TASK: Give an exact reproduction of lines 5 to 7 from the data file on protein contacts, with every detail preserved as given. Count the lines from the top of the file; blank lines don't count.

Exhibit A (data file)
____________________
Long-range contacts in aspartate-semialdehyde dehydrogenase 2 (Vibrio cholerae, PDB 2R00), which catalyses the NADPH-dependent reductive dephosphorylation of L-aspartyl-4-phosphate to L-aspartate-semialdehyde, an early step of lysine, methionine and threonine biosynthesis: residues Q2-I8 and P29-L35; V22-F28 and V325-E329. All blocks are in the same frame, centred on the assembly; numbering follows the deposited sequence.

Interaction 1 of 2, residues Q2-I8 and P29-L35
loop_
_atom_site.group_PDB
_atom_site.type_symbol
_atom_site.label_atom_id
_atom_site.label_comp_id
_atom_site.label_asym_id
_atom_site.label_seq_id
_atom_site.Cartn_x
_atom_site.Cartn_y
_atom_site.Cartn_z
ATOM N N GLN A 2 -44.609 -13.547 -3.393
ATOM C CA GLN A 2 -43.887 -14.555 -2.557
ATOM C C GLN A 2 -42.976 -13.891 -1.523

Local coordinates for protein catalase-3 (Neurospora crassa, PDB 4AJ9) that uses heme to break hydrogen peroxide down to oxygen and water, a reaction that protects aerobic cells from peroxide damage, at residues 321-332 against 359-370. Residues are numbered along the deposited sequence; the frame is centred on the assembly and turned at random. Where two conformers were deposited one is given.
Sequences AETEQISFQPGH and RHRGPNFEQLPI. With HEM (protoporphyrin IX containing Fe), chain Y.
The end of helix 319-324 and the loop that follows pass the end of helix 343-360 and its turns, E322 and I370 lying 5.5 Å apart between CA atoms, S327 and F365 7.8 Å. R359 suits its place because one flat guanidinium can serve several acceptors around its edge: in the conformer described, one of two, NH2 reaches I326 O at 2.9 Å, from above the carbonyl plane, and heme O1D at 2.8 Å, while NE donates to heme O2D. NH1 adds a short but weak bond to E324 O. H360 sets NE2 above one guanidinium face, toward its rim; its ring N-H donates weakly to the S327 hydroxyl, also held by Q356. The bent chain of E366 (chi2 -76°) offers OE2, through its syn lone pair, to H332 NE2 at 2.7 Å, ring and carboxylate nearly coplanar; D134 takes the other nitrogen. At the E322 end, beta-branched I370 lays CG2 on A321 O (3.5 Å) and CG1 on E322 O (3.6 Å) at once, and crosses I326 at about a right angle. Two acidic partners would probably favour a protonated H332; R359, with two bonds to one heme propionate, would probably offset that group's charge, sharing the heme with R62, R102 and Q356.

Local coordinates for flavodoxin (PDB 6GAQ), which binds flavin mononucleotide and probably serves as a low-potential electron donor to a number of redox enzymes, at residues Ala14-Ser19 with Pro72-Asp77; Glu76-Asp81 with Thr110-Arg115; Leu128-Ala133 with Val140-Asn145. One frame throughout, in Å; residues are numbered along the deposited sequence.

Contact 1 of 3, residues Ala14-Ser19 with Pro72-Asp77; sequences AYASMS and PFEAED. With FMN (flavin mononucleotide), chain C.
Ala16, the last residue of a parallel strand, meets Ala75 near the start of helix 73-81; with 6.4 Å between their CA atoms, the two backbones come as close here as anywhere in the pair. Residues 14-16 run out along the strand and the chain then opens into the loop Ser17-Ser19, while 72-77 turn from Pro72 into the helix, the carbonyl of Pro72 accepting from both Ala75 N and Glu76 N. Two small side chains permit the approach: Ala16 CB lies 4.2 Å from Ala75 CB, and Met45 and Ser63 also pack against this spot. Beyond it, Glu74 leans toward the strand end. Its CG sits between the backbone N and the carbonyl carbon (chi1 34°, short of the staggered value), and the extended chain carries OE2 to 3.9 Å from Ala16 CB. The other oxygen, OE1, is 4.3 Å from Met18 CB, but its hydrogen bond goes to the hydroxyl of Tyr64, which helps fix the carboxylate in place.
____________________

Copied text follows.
_atom_site.type_symbol
_atom_site.label_atom_id
_atom_site.label_comp_id